Monday, August 13, 2012

The Power of Puppets!

I just finished a great week at our first church-produced Fine Arts Camp. We called it Create R Kids. Thirty-some kids participated. Our production was called "How Are YOU Growin'?" and included three parables: The Sower, The Talents, and the Laborers in the Field from Matthew, and the kids presented each incorporating a puppet show, dance and music, including playing instruments. Even Tater got to participate, which he really enjoyed. I think he especially liked the drums. This was an effort produced entirely by church members, including the script. Thankfully, we have some wonderfully talented folks at church who contributed to this endeavor.

My example for puppets we made at Fine Arts Camp
I lead the puppet and craft portions of the camp. I was responsible for directing the puppet element for each parable, assisting the kids in scenery and prop construction and decoration, and helping them make their own puppet to take home. Thirty-plus kids meant thirty-plus puppets. That's a lot of puppets!! We used the glorified sock puppet pattern from I've made other puppets using a different technique, but I think I prefer the one we used this time. It's an easy to follow muppet-style puppet pattern. We had the body ready to go to save time (thanks to some ladies with mad cutting and sewing skills), but the kids added arms,  facial features and hair. Oh, I can't imagine how much hot glue we went through!

Boys holding more of the puppets I made for them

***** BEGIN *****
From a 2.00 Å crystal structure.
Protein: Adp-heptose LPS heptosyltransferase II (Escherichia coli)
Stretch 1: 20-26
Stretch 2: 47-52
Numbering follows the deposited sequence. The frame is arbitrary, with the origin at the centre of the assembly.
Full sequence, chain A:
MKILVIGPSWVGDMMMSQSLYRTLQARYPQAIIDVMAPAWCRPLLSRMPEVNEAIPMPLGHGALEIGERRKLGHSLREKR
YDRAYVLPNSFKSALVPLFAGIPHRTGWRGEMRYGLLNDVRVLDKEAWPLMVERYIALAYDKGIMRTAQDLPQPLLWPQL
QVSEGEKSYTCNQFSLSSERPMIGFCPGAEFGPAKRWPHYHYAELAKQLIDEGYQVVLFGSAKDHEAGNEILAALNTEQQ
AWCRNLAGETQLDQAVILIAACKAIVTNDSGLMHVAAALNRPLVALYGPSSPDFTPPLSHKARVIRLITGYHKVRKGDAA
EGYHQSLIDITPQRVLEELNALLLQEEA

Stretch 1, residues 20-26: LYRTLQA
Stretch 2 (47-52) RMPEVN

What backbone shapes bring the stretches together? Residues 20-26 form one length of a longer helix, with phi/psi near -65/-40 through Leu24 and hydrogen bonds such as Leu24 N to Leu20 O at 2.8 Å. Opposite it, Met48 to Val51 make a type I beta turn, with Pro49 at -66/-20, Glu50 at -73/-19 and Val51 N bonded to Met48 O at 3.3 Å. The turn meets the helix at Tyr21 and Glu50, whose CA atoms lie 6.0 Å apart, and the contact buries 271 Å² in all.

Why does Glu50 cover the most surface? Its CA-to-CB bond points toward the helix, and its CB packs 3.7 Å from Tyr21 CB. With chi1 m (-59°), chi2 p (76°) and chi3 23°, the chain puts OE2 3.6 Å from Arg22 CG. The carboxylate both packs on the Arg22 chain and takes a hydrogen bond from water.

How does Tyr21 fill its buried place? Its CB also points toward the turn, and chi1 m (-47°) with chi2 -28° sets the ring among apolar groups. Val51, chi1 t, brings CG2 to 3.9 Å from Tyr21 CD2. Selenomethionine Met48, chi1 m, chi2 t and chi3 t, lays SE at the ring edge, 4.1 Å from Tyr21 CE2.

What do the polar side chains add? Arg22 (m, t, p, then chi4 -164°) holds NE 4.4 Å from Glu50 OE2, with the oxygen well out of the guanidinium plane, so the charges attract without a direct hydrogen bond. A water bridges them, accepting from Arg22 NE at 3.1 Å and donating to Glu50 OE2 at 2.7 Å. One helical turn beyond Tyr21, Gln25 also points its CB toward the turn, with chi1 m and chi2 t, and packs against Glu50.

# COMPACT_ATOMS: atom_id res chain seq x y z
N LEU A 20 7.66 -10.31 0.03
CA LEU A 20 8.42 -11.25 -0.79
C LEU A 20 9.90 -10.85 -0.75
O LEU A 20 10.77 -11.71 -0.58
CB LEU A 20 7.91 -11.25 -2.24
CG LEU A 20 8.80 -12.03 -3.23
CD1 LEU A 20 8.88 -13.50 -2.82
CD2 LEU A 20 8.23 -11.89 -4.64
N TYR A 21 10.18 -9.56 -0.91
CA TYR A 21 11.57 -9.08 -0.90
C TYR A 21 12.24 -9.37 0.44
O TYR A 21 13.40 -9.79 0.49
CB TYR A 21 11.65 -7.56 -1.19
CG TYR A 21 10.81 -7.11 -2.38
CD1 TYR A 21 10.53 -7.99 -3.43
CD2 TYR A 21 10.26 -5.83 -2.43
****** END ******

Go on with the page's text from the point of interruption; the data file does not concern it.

I've made several puppets for the boys using this pattern, so I was very familiar with it, and the nice thing about the pattern is that it is so adaptable. Check out the gallery for inspiration. The materials are also readily available. I used anti-pill fleece for the body, felt for the mouth, ping-pong balls and felt pads for the eyes, craft foam for the tongue, maribou boa for the hair, some 1 inch thick foam for the mouth plate and poly-foam stuffing for the arms and head. Basically, I can purchase everything I need for a puppet in a trip to Jo-Ann's and Target. They cost about $5 a piece, depending on materials.

The kids loved making these puppets. There's a reason why Jim Henson's Muppets still resonate with kids after all these years. All the battery powered toys and computer games available can't replicate the delight and creativity puppets inspire. They are a catalyst to expand their imaginations unmatched by many other types of toys, because children can manipulate them: make them speak, give them personalities, interact with them. I loved watching the kids with the puppets as their creations came to life. And I think that several of the shyer kids were able to cope with the fear of being on stage, because they had a "buddy" performing with them.

I'm always amazed how God manages to use our passions and gifts to his glory. I never imagined that my own interest in puppets as a child, my experience using puppets for Lads to Leaders in middle school, the intense investment of time spent working on plays and musicals in high school and my own passion for creating and teaching art would culminate in this opportunity to share Jesus with these precious children. What an opportunity! And hopefully, these kids will use their puppets as an opportunity to share Jesus with their friends and family.

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